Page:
Jens 'n' Frens
Idle thoughts of a relatively libertarian Republican in Cambridge, MA, and whomever he invites. Mostly political.

"A strong conviction that something must be done is the parent of many bad measures."
  -- Daniel Webster

Wednesday, March 24, 2010 :::

The NFL has changed its overtime rule for the playoffs; instead of a straight sudden-death format, if the team to receive the opening kickoff scores a field goal on its opening possession, the other team gets a possession. The primary motivation for the change was the fact that winners of the opening coin toss for the overtime period have won 59.8% of the overtime games since the kickoff was moved from the 35 to the 30 yard line 16 years ago.

My thoughts on the new format:
  1. I don't hate it. In particular, I think this is a lot better than the college football "overtime", which I still insist resembles football the way miniature golf resembles golf.
  2. I understand that, particularly in the playoffs, it is necessary that one team win, and people have ingrained senses of fairness. That said, if two teams have played to 24-24 in regulation, any overtime mechanism will not primarily be a function of which team is playing better that day; it will be a function of some form of luck. If the objection is that the winner of the game was being determined by a coin toss, I would like some acknowledgement that it is now to be determined by a much more ornate equivalent.
  3. In particular, is a 3-2 odds advantage really that big a deal? Even if the coin toss winner wins 59.8% of the time, a lot more luck is coming from the field than from the coin toss.
  4. Why does everything the NFL does have to end up so baroque? The obvious solution, I would think, is not to do a coin toss; have the team with the ball at the end of regulation proceed with its drive. If you had to score a last minute touchdown to tie the game, you should be at a disadvantage in overtime. If there's a pronounced advantage to having one end zone or the other, there may be some difficulty in determining who ought to get which end zone, but even that doesn't bother me terribly much, in part because it's not likely to be a big factor in many games, in part because of the previous point that luck will determine the game anyway, and in part because it's knowable ahead of time:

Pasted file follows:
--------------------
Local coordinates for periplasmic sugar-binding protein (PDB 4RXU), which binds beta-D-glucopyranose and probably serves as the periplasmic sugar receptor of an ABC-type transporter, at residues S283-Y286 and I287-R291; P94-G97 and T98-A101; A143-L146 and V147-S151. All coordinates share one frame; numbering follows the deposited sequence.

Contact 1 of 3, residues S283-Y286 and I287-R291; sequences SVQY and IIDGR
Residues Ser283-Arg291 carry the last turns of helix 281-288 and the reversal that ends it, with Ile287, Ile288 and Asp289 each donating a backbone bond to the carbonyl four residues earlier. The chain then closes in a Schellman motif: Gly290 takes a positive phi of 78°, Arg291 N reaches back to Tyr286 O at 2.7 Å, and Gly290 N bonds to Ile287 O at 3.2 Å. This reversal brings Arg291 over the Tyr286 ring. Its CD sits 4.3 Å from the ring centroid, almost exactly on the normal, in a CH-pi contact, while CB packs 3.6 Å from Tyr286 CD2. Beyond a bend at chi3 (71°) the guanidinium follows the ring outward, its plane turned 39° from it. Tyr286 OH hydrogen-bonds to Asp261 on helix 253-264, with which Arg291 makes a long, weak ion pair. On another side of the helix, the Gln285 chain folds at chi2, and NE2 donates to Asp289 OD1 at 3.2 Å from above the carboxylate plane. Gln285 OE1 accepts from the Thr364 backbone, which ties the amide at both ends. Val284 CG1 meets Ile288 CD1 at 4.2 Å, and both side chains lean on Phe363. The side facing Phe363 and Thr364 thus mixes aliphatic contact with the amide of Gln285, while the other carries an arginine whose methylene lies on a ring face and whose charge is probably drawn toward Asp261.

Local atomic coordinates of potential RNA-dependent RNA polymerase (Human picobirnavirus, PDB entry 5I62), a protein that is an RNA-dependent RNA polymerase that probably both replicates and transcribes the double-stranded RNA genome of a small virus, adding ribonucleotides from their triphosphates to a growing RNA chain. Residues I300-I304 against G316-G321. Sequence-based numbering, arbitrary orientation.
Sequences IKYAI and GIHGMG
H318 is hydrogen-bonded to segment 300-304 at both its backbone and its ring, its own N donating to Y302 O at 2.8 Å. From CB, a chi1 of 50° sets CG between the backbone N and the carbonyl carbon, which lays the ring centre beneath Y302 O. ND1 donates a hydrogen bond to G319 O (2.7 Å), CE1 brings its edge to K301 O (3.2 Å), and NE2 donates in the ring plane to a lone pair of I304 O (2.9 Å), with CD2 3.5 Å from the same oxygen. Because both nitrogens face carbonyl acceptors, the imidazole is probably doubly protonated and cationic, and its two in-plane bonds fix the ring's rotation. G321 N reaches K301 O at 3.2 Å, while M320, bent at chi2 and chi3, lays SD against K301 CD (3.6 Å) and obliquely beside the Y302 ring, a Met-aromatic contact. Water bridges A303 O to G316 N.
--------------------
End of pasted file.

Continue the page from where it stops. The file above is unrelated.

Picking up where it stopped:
5. NCAA fencing includes an overtime period that begins with a coin toss; if the overtime period ends in a tie, the winner of the coin toss is declared the winner. The idea is that a player who has been given the disadvantage knows about it in time to play more aggressively; the other player, with an effective half-point advantage, will play a little bit more defensively, insofar as a half-point advantage can be held. One way to do this in the NFL would be to have a coin toss at half time that would govern the overtime period. Another would be to declare as the winner of the OT coin toss whichever team lost the opening coin toss. You could just give it to the visiting team (though that doesn't work in the Super Bowl). In all cases the team that is down three with a few minutes left can take account of the fact that it needs to be a little bit more aggressive, or that, if it plays for the tie in regulation, it has slightly better odds in overtime.
  6. I really think they should drop overtime altogether for the regular season. Recording the result as a tie in the standings is a more accurate depiction of what happened than pretending it's a win or a loss by either team.


::: posted by dWj at 10:27 AM

Point 4 was my first thought. Most of football's rules seem to be special cases designed to this or that end; more fundamental restructuring of the game to align it with a goal never seems to occur to anyone, we just see special case patched onto special case.

I agree that this is not as bad as college football, but I'd at least like clarification regarding these two scenarios:

1. Team A wins the toss. Team B kicks the ball and recovers onside. I know the old Arena Football League did not consider this to give each team a chance with the ball, and this seems most reasonable to me, as the receiving team never actually has possession. But it could be unclear.

2. Similarly, suppose the ball is fumbled by the team that receives the opening kick-off. The other team recovers, runs a few yards (i.e., clearly establishes possession), and fumbles it back. Have both teams had their chance? Or does each team have to end a play with possession, or have possession with their offense on the field?

BTW, one team or the other is designated the visitor at the Super Bowl. I believe this determines who calls the coin toss; it might affect uniforms as well, but I'm not sure.
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Idle thoughts of a relatively libertarian Republican in Cambridge, MA, and whomever he invites. Mostly political.

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